'Julie & Julia' Makes for a Half-Baked Meal


It was an inspired gamble. Julie Powell, then a low-level government employee in her late 20s and looking, as she put it, “to pull myself out of a tailspin of secretarial ennui,” embarked on a quest to follow all 524 recipes detailed in Julia Child’s epic 1961 cookbook, Mastering the Art of French Cooking, in the span of a single year. Powell chronicled her experiences in a candid, sharply written blog, and a culinary star was born.

Now, perhaps inevitably, comes Julie & Julia, a Nora Ephron comedy inspired by two memoirs: Powell’s book-length expansion of her popular blog, from which the movie takes its name, and My Life in France, Child’s account of her longtime love affair with the French, their exquisitely rich food and her husband Paul, whose great-nephew Alex Prud’homme helped her complete the book before her death in August 2004.

The movie’s masterstroke, which will surely be recognized come awards season, is the casting of Meryl Streep as Child. By now, we’ve come to expect dead-on performances from Streep, and she doesn’t disappoint here. As Child, whose passion for food inspired her to become a chef and later the most recognizable culinary figure in America, she is lively and endearing, playful yet forceful when need be. Child rose to fame in large part because of her irrepressible, larger-than-life personality, and Streep captures all her quirks, from her oddly tremulous voice to her joyously expressive physical tics.

Julie & Julia follows Child and her doting husband (Stanley Tucci, always in fine form) from the late ’40s, when her need for a hobby leads her to the famous Le Cordon Bleu cooking academy in Paris, to the publication of her now-legendary cookbook. Life isn’t always easy – Paul’s job with the State Department necessitates several relocations – but you’d never know it from watching Child, who, even at her lowest, seems plucky enough for the two of them. She’s a force of nature, and one rightly suspects that those standing in her way, be they nay-saying publishers or the McCarthyites who question Paul’s patriotism, will soon be tossed to the wayside.

Child’s background is fascinating – long before becoming an award-winning TV personality, she served in World War II researching secret intelligence, meeting her future husband while stationed in Sri Lanka – and could make a movie all its own. Yet Julie & Julia dutifully splits time between her story and Powell’s, which is set mostly in a tiny Brooklyn apartment above a pizza parlor.

It is there that Powell (Amy Adams) and her exceedingly patient husband Eric (Chris Messina, of Vicky Cristina Barcelona) lead a cramped but otherwise happy existence – happy for Eric, at least. Powell spends her days dealing with agitated 9/11 survivors on a government hotline; by night, she’s glued to the stove, wrestling with Child’s recipes, then rushing to the computer to document the experience.

It’s not a thankless role for Adams, as some critics have alleged, but Powell, in the movie as in life, never steps out from behind her idol’s shadow. Unlike Child, who seems buoyed by an unsinkable cheeriness, Powell is stuck in a single mode: frantic. Adams disappears into the role admirably – she’s a jittery bundle of exposed nerves – but Powell’s story is the less arresting of the two. Her hard-won triumph comes in the form of a book deal (no surprise there), but like so much of her time in Julie & Julia, Powell’s journey feels like a diversion.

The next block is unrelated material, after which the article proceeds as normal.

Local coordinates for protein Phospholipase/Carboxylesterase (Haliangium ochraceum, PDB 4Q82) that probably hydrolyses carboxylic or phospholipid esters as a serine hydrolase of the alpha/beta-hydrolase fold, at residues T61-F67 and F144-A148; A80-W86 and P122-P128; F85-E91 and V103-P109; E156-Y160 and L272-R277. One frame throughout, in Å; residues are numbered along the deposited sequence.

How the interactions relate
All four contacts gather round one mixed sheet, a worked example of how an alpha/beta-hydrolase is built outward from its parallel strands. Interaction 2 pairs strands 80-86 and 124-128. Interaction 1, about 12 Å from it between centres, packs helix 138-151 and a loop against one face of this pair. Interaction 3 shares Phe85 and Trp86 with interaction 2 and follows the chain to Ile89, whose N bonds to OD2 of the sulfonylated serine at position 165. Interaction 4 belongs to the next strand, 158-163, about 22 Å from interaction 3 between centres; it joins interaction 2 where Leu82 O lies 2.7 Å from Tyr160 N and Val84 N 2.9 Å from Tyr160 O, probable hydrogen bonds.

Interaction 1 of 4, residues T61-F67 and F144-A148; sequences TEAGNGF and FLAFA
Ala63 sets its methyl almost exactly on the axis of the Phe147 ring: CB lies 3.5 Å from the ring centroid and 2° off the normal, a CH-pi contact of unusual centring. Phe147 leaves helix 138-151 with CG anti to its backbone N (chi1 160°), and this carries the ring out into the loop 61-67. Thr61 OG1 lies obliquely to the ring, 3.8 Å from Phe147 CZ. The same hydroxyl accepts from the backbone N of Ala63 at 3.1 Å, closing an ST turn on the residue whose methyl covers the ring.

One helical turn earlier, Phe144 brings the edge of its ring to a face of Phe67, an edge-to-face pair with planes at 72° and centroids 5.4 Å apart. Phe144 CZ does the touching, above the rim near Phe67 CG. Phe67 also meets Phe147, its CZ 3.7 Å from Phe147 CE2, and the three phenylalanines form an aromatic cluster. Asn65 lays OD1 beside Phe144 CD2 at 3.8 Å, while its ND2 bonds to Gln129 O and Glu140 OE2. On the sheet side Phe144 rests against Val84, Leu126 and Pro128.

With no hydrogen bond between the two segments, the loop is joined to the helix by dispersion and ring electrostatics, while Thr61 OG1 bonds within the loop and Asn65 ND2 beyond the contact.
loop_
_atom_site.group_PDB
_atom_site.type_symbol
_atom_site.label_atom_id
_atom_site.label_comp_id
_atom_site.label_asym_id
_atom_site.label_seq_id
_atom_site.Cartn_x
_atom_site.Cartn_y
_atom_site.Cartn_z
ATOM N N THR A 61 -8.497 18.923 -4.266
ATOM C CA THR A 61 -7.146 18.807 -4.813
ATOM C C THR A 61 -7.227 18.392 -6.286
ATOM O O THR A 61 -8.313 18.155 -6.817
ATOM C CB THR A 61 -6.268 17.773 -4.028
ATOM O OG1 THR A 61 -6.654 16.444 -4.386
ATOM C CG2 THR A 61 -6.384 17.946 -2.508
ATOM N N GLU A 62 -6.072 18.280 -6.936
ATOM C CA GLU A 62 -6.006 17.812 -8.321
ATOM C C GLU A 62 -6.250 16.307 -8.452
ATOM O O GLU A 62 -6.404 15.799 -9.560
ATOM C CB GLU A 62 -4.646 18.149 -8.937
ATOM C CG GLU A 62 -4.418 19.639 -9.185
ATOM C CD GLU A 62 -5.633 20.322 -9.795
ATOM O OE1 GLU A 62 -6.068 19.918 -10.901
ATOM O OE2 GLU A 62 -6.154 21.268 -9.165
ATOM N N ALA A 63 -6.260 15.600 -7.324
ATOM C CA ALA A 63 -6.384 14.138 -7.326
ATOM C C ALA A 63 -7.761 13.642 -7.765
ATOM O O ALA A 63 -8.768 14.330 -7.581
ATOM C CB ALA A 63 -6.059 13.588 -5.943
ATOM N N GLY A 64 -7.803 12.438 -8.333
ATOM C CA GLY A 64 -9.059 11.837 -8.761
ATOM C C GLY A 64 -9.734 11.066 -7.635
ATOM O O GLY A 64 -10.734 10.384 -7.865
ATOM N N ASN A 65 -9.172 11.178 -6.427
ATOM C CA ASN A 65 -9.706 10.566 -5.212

The movie is sweet, amusing and, unlike one of Child’s decadent platters of beef bourguignon, mostly weightless; if not for Streep’s expert portrayal, which could have turned to parody but is instead both boundlessly energetic and respectful, it might float off the screen. One senses that Powell’s work was not particularly suited to film.

In that regard, Julie & Julia recalls another Streep vehicle: 2002’s Adaptation, in which director Spike Jonze and writer Charlie Kaufman used Susan Orlean’s The Orchid Thief as the starting point for a surreal, highly fictionalized account of one screenwriter’s attempt to adapt the unadaptable. Here, Ephron plays it straight, and while she succeeds in establishing parallels between the lives of her heroines, those parallels seem more superficial than compelling.

In fact, the two title characters seem only tenuously connected. For Child, cooking is a labor of love, born of a stubborn desire to bring the joys of French cuisine to American kitchens; for Powell, it is an unhealthy obsession, a narcissistic quest to achieve the eminence she perceives as her destiny. She adopts Child as both an imaginary friend and guardian angel; in Powell’s mind, her mentor can do no wrong, even after she learns that the formidable Julia regards her work with little more than sidelong contempt.

Julie & Julia never tries to explain this inconvenient truth – clearly, there will be no tearful meeting of master and apprentice in the movie’s waning moments – but here the two women are, paired together for posterity anyway. Bon appétit.

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